Consumer Spending and the Temporary Income Hypothesis

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Includes: IPD, IPS
by: Annaly Salvos

For this, the last Salvo of 2009, and just in time for the holiday shopping season, we thought we’d look at a somewhat wonkish metric of consumer spending that we’ve been kicking around. We start with Milton Friedman’s permanent income hypothesis, that says people tend to spend what they consider to be permanent income, and any temporary windfalls (lottery winnings, inheritance, checks from the government) will be disproportionately saved. In general, we believe it to be true. However, something appears to be changing.

We’ve been looking closely at spending and income, particularly the portion of real personal income that is derived from government transfer receipts. These transfers consist of social security and unemployment benefits, but also the kind of one-time government payments that have become more commonplace in the last few years (stimulus checks, etc). As you can see below (), transfer payments have been growing in absolute terms (nearly $2 trillion) and as a percentage of real personal income (right at 18%) for as long as the BEA has been measuring.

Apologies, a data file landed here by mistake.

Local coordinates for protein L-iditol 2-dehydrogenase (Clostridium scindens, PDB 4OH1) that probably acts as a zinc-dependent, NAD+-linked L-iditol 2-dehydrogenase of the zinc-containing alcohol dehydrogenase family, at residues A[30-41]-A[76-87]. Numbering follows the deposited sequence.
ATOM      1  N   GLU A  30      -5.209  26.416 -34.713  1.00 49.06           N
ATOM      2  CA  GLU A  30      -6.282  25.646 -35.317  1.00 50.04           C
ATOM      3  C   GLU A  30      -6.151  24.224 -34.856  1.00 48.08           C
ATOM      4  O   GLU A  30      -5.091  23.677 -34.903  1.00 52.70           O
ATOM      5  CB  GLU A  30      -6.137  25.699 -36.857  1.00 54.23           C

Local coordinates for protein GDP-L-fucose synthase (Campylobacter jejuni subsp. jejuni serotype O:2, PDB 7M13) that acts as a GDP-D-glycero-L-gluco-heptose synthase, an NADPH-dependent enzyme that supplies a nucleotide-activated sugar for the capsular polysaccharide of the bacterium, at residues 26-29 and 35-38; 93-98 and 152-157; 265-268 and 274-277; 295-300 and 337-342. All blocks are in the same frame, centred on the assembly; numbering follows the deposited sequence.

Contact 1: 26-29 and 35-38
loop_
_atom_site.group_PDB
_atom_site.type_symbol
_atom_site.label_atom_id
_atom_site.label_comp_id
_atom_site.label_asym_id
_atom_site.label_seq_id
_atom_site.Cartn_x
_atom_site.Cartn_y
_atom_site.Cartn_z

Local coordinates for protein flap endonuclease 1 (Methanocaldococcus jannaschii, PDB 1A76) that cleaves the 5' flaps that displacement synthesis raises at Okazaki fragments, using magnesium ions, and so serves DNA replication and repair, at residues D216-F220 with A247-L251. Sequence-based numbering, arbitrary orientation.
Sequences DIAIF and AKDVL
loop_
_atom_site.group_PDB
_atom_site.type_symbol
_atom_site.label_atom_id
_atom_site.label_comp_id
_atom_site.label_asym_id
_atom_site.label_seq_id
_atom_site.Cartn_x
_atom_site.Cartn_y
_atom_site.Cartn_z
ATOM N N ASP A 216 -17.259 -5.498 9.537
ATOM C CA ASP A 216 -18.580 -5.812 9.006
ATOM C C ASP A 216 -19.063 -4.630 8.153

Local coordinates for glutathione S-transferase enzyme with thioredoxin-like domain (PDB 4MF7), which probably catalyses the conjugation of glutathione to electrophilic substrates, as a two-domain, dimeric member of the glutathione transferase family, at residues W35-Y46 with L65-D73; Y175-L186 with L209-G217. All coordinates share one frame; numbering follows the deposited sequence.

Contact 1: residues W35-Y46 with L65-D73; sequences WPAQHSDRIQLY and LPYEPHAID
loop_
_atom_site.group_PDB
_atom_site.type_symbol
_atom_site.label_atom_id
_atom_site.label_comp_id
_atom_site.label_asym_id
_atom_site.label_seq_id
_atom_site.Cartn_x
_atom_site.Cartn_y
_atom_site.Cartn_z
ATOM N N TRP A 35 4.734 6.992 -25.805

Click Here to Enlarge Chart

This shouldn’t be too shocking, as the percentage of the population that is collecting Social Security is rising, as is the proportion of the work force that is drawing unemployment benefits. But the chart that we found a little disturbing is the following one: Real Personal Income before Government Transfer Receipts minus Real Personal Consumption Expenditures. Call it Real ExTran Personal Savings for lack of a cooler acronym ().

In short, we are spending our transfer payments for the first time on record. The above metric went negative in February of 2009. From 1959 through early 1990, the ratio of Real ExTran Personal Savings to Real Personal Income stayed between 10% to 16%. The 1990s ushered in 20 years of decline in this ratio, until we get to our current ratio of -2.4%. It reminds us of when the personal savings rate dropped below zero for the first time.

America’s proclivity to spend apparently extends beyond Professor Friedman’s measure of “permanent income.” We are curious what is driving this trend-overconsumption or under-earning. Either way, transfer payments are meant to cushion hard times such as these, but this appears to have been a secular trend.